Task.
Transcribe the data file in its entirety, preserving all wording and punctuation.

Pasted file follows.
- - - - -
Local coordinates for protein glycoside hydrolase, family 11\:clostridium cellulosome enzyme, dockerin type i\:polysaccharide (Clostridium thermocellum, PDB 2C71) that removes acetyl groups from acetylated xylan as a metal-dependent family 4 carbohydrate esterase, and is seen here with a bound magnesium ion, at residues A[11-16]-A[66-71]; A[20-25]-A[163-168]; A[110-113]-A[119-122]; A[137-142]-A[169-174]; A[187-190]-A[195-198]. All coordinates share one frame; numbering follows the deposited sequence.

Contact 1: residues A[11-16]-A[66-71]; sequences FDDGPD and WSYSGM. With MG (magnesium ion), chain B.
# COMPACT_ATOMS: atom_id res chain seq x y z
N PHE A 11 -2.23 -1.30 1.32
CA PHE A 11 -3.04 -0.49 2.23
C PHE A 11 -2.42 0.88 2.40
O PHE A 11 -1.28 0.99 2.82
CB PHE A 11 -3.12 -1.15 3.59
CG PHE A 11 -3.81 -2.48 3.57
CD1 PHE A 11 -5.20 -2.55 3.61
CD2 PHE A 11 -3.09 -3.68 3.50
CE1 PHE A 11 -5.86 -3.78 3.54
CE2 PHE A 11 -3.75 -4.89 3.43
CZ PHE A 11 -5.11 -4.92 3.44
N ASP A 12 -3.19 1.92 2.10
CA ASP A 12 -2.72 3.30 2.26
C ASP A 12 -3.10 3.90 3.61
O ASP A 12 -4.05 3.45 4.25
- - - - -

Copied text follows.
Local coordinates for protein glycoside hydrolase, family 11\:clostridium cellulosome enzyme, dockerin type i\:polysaccharide (Clostridium thermocellum, PDB 2C71) that removes acetyl groups from acetylated xylan as a metal-dependent family 4 carbohydrate esterase, and is seen here with a bound magnesium ion, at residues A[11-16]-A[66-71]; A[20-25]-A[163-168]; A[110-113]-A[119-122]; A[137-142]-A[169-174]; A[187-190]-A[195-198]. All coordinates share one frame; numbering follows the deposited sequence.

Contact 1: residues A[11-16]-A[66-71]; sequences FDDGPD and WSYSGM. With MG (magnesium ion), chain B.
# COMPACT_ATOMS: atom_id res chain seq x y z
N PHE A 11 -2.23 -1.30 1.32
CA PHE A 11 -3.04 -0.49 2.23
C PHE A 11 -2.42 0.88 2.40
O PHE A 11 -1.28 0.99 2.82
CB PHE A 11 -3.12 -1.15 3.59
CG PHE A 11 -3.81 -2.48 3.57
CD1 PHE A 11 -5.20 -2.55 3.61
CD2 PHE A 11 -3.09 -3.68 3.50
CE1 PHE A 11 -5.86 -3.78 3.54
CE2 PHE A 11 -3.75 -4.89 3.43
CZ PHE A 11 -5.11 -4.92 3.44
N ASP A 12 -3.19 1.92 2.10
CA ASP A 12 -2.72 3.30 2.26
C ASP A 12 -3.10 3.90 3.61
O ASP A 12 -4.05 3.45 4.25